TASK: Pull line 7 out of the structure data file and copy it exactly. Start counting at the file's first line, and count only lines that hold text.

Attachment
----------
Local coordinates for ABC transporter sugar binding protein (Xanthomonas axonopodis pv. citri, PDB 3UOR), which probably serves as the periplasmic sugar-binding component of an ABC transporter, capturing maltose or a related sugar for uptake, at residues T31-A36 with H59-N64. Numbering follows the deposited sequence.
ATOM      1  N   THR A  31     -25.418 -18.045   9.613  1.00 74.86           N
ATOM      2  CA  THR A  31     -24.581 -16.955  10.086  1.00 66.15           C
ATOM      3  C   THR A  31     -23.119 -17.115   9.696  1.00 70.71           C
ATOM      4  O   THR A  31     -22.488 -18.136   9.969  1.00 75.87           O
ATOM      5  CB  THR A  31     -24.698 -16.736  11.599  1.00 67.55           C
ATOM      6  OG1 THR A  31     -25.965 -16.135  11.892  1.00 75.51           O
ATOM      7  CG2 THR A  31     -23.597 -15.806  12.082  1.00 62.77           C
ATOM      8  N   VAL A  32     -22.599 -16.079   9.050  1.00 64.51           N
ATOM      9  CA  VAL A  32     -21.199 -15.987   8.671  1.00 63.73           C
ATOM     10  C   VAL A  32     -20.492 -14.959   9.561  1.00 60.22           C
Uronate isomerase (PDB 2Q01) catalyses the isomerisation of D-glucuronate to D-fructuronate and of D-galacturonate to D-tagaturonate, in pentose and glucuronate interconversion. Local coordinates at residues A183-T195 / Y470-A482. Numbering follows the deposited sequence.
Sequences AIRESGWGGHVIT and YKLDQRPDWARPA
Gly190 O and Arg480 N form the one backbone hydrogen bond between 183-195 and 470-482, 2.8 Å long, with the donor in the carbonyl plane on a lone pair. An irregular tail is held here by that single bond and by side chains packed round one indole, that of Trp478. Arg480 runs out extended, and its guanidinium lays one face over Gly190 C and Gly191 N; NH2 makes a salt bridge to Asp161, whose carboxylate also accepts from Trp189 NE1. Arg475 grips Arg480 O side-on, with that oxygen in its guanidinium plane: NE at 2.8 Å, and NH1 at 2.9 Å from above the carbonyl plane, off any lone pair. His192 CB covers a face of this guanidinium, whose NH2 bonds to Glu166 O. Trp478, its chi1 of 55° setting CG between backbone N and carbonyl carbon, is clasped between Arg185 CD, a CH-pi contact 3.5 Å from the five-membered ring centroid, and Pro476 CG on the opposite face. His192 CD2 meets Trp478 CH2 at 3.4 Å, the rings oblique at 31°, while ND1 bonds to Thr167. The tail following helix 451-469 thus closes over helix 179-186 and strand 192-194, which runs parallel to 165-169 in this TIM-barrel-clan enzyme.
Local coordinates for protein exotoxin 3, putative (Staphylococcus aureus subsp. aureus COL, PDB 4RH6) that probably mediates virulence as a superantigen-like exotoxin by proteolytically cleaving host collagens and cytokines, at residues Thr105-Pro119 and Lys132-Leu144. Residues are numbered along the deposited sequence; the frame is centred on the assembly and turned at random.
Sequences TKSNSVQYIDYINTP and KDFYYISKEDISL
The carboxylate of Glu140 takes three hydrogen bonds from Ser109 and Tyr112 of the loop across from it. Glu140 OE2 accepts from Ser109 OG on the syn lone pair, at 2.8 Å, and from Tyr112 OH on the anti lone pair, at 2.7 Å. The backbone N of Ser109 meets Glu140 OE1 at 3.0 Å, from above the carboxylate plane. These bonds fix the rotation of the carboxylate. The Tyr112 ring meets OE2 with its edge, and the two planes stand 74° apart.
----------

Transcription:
ATOM      6  OG1 THR A  31     -25.965 -16.135  11.892  1.00 75.51           O